My primary goal at the moment is to book as MANY shows as possible. I am hoping if we get enough bookings for this year, I can arrange with the companies to start selling tickets for the show. The tickets wouldn’t be expensive, but it would be a way for us both to make a profit AND send money to the companies to help fund further Western VOCALOID development (aka: you scratch my back, I scratch yours). Thanks to our kickstarter, we will ALSO be adding SEVERAL new performers to the show. We have in total 8 new synthesizers we’ll be adding thanks to kickstarter funding. And above all else, I hope we can continue to sell concert merchandise and get new products made…to help me pay off the crippling debt I’ve accrued from funding this project, hahaha! The best way currently that people can support VOCAMERICA is through pledging to our patreon page. We will also be building a website in the near future where people will be able to see announcements on shows, watch clips, and meet out cast and crew.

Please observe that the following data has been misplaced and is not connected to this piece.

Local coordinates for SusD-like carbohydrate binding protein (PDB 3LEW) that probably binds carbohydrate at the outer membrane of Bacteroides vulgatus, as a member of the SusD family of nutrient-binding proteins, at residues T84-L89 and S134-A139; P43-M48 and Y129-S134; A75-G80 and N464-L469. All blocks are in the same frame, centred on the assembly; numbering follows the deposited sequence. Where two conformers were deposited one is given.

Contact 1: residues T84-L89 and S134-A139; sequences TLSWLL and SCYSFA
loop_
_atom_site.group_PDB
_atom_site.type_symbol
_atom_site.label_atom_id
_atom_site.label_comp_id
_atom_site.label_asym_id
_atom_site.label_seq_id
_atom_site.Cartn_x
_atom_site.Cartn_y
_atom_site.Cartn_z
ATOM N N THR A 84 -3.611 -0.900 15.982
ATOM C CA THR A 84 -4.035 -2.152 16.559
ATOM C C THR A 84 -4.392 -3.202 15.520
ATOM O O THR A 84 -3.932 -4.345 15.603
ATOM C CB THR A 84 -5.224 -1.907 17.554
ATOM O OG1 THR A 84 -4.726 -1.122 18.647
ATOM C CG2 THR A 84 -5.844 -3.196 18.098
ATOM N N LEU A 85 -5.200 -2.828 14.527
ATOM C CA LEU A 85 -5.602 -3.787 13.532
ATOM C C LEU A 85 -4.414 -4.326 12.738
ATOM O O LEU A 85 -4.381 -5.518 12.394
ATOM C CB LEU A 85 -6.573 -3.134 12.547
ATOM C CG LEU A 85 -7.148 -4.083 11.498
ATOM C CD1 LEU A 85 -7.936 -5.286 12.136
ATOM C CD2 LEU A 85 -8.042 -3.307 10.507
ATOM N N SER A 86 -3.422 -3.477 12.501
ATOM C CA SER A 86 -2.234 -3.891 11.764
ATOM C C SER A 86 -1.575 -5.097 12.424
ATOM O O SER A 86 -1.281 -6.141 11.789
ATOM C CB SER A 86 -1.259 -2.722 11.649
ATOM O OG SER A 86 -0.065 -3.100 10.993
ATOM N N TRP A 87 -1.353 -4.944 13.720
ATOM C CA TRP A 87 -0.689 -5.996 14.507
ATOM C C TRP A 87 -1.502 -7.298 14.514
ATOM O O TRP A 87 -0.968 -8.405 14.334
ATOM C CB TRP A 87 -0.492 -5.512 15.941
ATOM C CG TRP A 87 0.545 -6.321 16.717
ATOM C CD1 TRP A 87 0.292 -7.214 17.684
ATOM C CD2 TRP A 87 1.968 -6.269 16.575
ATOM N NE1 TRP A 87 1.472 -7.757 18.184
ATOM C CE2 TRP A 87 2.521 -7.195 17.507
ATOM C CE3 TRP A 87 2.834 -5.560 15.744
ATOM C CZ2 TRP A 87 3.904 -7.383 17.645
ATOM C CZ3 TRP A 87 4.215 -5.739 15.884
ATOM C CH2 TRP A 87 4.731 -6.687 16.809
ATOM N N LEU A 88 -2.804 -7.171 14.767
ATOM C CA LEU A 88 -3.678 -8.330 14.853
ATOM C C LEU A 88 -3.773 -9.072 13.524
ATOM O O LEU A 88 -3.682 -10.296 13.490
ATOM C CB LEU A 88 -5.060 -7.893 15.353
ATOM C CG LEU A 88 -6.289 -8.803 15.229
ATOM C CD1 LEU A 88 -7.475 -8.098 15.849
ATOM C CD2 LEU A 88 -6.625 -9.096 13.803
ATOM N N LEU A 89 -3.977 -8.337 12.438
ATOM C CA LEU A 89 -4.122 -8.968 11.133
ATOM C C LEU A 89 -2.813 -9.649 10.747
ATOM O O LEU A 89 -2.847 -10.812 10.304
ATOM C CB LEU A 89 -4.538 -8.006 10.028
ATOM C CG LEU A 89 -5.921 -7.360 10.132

VOCAMERICA’s Pateron can be found here: https://www.patreon.com/EmpathP
Well that about does it for my coverage of NekoCon 2016! All that’s left is the Swag Review and Grab Bag unboxing where I look at all the stuff I bought at NekoCon. Spoiler Alert! I SPENT TOO MUCH MONEY!!
Hatsune Miku. Wikipedia – https://en.wikipedia.org/wiki/Hatsune_Miku
Is Hatsune Miku a better pop star than Justin Bieber? – Today I Learned [Polygon] (2014, June 24). YouTube – https://www.youtube.com/watch?v=8Kb_WBChA5U
Vocaloid. Wikipedia – https://en.wikipedia.org/wiki/Vocaloid
VOCALOID 101 [Vocaloid Education] (2013, August 15). YouTube – https://www.youtube.com/watch?v=_vQK39yKp5o